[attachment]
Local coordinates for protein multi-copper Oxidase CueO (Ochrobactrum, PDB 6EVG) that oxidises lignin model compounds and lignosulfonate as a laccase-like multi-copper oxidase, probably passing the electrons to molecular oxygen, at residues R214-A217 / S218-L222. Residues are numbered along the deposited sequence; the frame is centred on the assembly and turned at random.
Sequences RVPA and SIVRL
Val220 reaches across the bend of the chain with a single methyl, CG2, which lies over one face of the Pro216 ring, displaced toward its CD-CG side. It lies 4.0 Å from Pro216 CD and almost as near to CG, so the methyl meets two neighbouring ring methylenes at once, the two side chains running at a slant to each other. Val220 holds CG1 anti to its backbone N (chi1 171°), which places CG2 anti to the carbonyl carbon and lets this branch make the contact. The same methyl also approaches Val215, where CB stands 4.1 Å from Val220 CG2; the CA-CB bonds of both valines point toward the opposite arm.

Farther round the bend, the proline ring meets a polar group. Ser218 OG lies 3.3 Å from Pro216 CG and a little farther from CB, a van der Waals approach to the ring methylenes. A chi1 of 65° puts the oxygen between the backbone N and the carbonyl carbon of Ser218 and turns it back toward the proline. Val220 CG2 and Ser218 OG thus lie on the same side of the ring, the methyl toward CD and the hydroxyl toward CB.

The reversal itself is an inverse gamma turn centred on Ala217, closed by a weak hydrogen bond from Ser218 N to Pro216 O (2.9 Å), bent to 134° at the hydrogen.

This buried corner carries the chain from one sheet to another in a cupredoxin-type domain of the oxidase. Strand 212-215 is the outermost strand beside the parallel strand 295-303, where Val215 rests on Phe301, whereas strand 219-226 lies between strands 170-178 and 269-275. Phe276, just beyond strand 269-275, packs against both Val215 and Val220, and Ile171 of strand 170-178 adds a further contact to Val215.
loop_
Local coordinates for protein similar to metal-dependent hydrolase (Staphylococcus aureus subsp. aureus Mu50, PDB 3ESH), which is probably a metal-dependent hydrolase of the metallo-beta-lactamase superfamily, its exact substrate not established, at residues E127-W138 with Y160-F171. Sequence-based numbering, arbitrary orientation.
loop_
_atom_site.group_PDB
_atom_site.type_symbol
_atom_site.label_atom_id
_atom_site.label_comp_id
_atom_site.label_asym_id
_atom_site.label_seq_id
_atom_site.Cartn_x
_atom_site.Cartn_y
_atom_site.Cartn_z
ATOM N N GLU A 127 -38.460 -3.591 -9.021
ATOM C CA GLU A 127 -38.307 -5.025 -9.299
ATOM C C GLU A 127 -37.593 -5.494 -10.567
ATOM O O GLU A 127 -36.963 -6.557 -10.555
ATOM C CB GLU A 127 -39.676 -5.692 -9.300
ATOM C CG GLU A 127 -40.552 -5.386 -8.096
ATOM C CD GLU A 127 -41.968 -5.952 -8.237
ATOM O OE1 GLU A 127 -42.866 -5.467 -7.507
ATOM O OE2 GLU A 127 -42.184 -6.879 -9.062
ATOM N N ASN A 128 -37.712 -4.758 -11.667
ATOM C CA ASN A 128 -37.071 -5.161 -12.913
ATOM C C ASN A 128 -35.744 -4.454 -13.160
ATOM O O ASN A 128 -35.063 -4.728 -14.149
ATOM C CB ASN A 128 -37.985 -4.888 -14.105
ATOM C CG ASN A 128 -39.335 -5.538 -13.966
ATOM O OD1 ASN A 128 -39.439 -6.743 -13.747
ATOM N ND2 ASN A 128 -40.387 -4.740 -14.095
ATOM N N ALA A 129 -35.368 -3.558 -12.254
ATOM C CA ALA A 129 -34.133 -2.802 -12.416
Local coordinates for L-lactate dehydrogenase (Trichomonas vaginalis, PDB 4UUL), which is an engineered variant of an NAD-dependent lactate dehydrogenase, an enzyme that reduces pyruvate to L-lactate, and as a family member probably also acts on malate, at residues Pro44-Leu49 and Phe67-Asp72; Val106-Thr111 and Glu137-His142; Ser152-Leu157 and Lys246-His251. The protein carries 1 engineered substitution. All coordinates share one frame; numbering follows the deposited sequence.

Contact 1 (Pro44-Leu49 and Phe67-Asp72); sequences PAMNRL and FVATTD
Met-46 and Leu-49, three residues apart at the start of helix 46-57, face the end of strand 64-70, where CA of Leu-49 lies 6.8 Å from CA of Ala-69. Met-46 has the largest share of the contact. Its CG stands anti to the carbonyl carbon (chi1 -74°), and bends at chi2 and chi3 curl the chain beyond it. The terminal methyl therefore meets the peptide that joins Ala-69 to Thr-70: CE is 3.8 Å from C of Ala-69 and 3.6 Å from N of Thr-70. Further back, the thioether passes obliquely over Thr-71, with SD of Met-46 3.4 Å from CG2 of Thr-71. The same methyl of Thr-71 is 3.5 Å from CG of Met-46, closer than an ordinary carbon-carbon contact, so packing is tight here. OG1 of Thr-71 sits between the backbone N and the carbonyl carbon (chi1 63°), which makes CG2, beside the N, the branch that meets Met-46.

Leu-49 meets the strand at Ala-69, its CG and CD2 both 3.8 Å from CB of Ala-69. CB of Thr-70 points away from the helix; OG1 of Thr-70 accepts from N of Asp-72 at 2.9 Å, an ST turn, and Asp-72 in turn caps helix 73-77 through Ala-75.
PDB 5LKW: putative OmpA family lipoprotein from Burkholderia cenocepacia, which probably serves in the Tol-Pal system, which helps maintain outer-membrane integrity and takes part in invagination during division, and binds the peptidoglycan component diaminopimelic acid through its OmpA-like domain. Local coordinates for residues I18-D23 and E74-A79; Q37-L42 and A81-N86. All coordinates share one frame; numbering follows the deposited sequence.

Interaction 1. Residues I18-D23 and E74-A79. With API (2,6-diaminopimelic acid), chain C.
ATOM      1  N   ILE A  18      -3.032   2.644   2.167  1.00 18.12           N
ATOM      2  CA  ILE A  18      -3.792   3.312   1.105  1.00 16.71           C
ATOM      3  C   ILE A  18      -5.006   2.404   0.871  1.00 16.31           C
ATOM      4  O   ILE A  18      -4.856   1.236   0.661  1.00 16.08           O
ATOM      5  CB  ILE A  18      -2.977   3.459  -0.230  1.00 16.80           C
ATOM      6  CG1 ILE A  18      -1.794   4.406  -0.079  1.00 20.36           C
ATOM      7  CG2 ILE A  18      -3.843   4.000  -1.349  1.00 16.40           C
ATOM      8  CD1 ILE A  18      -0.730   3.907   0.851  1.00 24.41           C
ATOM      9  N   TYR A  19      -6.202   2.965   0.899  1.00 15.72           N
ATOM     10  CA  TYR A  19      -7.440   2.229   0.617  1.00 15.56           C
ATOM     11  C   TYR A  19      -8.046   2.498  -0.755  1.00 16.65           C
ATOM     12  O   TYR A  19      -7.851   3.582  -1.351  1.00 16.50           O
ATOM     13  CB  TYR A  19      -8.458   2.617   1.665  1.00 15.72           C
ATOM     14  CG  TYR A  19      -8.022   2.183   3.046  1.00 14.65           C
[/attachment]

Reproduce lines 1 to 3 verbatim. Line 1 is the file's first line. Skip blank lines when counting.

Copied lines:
Local coordinates for protein multi-copper Oxidase CueO (Ochrobactrum, PDB 6EVG) that oxidises lignin model compounds and lignosulfonate as a laccase-like multi-copper oxidase, probably passing the electrons to molecular oxygen, at residues R214-A217 / S218-L222. Residues are numbered along the deposited sequence; the frame is centred on the assembly and turned at random.
Sequences RVPA and SIVRL
Val220 reaches across the bend of the chain with a single methyl, CG2, which lies over one face of the Pro216 ring, displaced toward its CD-CG side. It lies 4.0 Å from Pro216 CD and almost as near to CG, so the methyl meets two neighbouring ring methylenes at once, the two side chains running at a slant to each other. Val220 holds CG1 anti to its backbone N (chi1 171°), which places CG2 anti to the carbonyl carbon and lets this branch make the contact. The same methyl also approaches Val215, where CB stands 4.1 Å from Val220 CG2; the CA-CB bonds of both valines point toward the opposite arm.